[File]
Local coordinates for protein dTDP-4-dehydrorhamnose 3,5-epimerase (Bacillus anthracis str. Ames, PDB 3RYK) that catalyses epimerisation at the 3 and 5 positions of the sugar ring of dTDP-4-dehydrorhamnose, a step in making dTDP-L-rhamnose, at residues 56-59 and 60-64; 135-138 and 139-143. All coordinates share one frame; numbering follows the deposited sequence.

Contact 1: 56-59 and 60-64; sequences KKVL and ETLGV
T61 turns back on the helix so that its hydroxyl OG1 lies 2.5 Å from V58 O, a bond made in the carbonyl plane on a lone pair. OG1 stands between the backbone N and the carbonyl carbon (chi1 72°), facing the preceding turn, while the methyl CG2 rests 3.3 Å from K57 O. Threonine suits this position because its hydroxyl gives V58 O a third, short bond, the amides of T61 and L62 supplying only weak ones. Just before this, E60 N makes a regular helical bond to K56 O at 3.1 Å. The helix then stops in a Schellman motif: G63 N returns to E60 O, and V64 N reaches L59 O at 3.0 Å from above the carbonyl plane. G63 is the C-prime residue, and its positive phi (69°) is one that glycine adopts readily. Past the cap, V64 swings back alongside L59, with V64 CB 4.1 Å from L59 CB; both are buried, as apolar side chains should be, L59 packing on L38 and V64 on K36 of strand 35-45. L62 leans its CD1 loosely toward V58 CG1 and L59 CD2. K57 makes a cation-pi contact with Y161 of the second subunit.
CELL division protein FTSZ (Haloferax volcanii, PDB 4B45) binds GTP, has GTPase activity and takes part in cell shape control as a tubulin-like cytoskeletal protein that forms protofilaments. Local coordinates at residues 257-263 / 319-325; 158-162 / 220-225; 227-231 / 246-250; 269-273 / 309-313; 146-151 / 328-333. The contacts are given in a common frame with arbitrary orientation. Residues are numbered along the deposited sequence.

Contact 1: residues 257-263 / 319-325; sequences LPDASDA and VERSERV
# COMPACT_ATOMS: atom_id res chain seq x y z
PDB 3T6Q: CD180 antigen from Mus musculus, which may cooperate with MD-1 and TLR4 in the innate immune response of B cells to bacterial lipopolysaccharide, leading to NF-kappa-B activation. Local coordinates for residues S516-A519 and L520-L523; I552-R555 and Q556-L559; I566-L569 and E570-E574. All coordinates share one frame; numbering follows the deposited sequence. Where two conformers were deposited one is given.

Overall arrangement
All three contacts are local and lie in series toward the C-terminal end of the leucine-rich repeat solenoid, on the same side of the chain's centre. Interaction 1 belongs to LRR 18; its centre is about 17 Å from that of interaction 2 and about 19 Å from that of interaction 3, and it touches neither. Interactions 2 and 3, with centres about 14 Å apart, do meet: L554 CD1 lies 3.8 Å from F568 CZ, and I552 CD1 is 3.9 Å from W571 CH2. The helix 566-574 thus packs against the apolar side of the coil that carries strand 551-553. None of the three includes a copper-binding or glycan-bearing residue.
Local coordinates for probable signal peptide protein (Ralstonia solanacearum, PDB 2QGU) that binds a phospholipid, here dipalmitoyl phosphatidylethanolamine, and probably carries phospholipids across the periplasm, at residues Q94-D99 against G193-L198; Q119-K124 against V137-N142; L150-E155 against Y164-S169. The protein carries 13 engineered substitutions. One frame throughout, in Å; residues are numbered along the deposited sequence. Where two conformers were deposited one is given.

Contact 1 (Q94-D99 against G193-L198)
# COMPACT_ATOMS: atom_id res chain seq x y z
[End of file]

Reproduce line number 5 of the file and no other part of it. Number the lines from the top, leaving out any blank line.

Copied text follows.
Contact 1: residues 257-263 / 319-325; sequences LPDASDA and VERSERV